What Is Amethyst Made Of?
The main ingredient needed for amethyst to form is silicon dioxide.
Silicon dioxide, which is often referred to merely as silica, is a compound that occurs naturally and consists of silicon (Si) and oxygen (O2).
Often, silica is a main component of sand. In most silicates, the central atom shows tetrahedral coordination, which refers to four oxygen atoms surrounding a central, single Si atom.
Silicon dioxide is most commonly found as quartz, which counts amethyst among its primary family. In fact, quartz is the only polymorph of silica that appears stable near the surface of Earth.
Silica occurs in many varieties of plants, including rice. Furthermore, it is also an important component of the construction industry, for example for the production of cement (concrete).
It also happens to be the primary ingredient in glass. When molten silicon is cooled down rapidly, instead of crystalising, it solidifies and becomes glass. As such, the majority of ceramic glazes have silica as their main ingredient.
How Long Does It Take For Amethyst To Form?
The time it takes for amethyst to form is perhaps the most notable bit of information about this semi-precious gemstone.
Naturally formed amethyst geodes take literally millions of years to form. This means most geodes have been forming and growing since prehistoric times.
Over the course of thousands of years, layers of minerals build and grow crystals that eventually fill entire cavities within the earth. Exactly how long all depends on the size of the geode, with the largest of these millions of years in the making.
Is Amethyst Man-Made?
While the most previous variety of amethyst develops and grows naturally over time, it can also be created in a lab.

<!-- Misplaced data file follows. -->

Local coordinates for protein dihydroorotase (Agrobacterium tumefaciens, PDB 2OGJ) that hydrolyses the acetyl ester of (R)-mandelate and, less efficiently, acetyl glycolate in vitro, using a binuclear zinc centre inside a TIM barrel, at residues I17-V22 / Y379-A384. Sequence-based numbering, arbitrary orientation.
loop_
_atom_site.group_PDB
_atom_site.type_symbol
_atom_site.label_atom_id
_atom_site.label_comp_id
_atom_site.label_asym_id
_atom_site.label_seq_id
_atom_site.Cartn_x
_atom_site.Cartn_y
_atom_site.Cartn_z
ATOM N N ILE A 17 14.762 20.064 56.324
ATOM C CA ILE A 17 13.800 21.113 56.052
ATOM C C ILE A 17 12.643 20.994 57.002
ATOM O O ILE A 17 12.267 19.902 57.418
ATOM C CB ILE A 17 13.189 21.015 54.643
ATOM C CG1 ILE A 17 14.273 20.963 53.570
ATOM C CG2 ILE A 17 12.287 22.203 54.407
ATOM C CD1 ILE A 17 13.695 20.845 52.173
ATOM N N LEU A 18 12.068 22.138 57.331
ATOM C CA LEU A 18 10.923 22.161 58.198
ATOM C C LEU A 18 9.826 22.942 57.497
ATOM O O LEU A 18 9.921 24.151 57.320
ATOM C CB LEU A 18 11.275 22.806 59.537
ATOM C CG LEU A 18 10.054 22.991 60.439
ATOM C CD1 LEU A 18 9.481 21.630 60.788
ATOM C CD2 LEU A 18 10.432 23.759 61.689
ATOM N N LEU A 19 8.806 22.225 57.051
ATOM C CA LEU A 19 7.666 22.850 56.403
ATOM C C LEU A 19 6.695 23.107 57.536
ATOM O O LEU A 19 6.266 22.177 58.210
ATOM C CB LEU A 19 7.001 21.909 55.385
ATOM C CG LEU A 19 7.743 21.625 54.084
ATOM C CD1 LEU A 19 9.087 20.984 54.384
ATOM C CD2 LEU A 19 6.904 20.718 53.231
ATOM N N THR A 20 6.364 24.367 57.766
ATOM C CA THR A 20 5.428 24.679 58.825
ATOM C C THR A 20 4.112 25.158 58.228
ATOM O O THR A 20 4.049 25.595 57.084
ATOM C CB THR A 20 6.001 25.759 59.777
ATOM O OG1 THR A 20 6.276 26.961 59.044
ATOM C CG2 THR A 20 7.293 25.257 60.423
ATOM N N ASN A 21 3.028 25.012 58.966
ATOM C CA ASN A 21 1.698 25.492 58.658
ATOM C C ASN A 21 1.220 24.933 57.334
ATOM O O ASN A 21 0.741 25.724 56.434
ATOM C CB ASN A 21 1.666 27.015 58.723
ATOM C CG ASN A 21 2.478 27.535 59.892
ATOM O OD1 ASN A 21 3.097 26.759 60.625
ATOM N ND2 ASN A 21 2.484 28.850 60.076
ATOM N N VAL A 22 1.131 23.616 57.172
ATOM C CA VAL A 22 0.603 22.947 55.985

While man-made amethyst shares chemical and optical properties with natural amethyst, there are two main differences to look out for:
- Man-made amethyst is usually much more uniform in colouration. This means they don’t show many of the natural flaws that can be seen with authentic amethyst developed over millions of years. This is because man-made amethyst is grown using an accelerated process duplicated from how the natural process occurs and works. While for the untrained eye it can be difficult to tell the difference between man-made and natural amethyst, experienced gemologists can easily tell the two apart by looking at the variations found in the structure due to the growth of the crystals.
- Heat treatment is the second great differentiator. Treatment is a permanent way to improve the look of a gemstone. A typical example of this is the stones used to manufacture craft jewellery.
Can You Make Or Grow Amethyst Yourself?
The answer to this question is a resounding “yes”. Remember, however, that amethyst grown at home would classify as man-made.
With only a small collection of ingredients obtained from your local grocer, you too can grow your own amethyst at home.
Typical ingredients needed to make or grow amethyst yourself include plaster of Paris for making a mould, around half a cup of water, some alum (commonly used for pickling and baking), and just a few drops of purple colouring. Talk about a DIY option!